packages, libfetch, and SSL
David E. Thiel
lx at FreeBSD.org
Sun Oct 21 10:39:38 PDT 2007
I've been doing some thinking about the security of the packages and
ports system, and have noticed that there is something of a weak link
when it comes to fetch/libfetch in general, and the way we do pkg_adds
in particular. While updates to the ports tree happen in a pretty secure
manner over portsnap, and distfiles are verified during the build
process, packages added over pkg_add -r happen over plain FTP or HTTP
without any verification, allowing packages to be swapped or corrupted
by a network attacker.
The lowest-impact way to fix this, I think, is to use SSL for pkg_adds.
There are a couple of things that would need to change to make this
* Package distribution sites should use SSL over HTTP. Yes, this costs
money. We can either find a way to use a free solution or get people to
chip in - I'd gladly put some money up for this.
* libfetch needs patched to verify SSL certificate CNs and to use
SSL_CTX_set_verify on SSL contexts. It should really be considered
a vulnerability that this currently doesn't happen, since SSL is
meaningless without this. This is easy enough to fix (about 10 lines in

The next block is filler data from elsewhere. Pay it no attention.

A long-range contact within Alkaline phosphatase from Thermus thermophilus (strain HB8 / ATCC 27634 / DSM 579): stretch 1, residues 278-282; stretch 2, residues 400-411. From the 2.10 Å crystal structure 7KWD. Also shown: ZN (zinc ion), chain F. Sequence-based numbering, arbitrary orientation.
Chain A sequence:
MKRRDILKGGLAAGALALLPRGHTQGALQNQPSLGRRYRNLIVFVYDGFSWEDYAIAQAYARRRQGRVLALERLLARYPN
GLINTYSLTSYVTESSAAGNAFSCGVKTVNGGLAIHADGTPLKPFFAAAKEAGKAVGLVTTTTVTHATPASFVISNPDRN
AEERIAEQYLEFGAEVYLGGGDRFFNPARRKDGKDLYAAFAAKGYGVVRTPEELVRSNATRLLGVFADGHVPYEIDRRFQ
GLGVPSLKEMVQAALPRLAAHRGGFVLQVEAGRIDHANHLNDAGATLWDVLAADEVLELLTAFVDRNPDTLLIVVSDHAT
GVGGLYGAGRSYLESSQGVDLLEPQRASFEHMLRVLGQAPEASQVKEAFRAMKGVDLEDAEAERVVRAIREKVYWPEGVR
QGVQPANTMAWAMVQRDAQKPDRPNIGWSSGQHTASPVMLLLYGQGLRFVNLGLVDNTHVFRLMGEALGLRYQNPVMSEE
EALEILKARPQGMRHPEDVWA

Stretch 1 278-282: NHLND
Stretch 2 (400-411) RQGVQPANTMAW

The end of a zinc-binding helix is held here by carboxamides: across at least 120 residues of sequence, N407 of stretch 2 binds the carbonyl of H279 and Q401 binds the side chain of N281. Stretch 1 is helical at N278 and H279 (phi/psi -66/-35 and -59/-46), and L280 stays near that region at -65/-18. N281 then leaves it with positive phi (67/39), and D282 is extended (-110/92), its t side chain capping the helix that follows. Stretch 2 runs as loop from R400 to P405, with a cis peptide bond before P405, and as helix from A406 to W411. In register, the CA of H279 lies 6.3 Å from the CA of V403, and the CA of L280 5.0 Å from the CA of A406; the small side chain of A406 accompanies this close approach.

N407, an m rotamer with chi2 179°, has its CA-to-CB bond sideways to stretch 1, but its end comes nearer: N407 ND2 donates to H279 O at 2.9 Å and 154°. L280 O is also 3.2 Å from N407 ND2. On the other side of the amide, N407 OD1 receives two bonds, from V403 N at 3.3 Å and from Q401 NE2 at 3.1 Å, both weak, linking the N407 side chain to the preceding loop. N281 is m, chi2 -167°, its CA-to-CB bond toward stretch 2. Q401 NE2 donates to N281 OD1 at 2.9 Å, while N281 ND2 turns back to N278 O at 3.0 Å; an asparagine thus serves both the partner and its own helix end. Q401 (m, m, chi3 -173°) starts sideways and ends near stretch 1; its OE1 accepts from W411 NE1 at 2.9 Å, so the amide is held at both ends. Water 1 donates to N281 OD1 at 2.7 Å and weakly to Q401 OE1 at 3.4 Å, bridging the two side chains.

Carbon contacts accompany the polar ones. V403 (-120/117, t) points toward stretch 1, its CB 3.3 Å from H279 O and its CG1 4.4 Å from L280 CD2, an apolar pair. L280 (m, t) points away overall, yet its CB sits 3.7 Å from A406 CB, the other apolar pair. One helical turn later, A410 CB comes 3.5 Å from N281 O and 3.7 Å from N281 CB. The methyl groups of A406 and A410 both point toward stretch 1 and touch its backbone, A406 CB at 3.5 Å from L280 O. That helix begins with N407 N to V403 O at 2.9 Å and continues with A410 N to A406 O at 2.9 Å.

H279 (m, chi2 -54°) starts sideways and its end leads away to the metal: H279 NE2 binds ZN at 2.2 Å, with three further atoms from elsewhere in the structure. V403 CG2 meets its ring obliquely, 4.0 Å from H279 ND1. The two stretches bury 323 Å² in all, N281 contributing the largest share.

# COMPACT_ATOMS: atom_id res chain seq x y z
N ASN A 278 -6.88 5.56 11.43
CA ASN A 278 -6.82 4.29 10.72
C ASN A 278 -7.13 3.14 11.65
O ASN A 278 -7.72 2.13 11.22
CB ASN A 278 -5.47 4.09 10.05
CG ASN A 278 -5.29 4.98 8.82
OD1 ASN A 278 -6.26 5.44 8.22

libfetch/common.c), but is currently not feasible because:
* CA certificates are not in the base system. CA certs are currently
available in the security/ca_root_nss port. Is this suitable for
importing to base? If not, why not?
Now, we could take another approach of PGP-signing packages instead, but
all the efforts I've seen to integrate PGP with the package management
system in the past haven't gone anywhere. The changes above seem to be
a bit more trivial than inventing a package-signing infrastructure and
putting gpg or a BSD-licensed clone into base. Perhaps using SSL to sign
packages and having a baked-in key would work as well.
If we don't want to do any of this, I at least think that the current
SSL support in libfetch should be removed entirely, or be accompanied
by a very noisy error.
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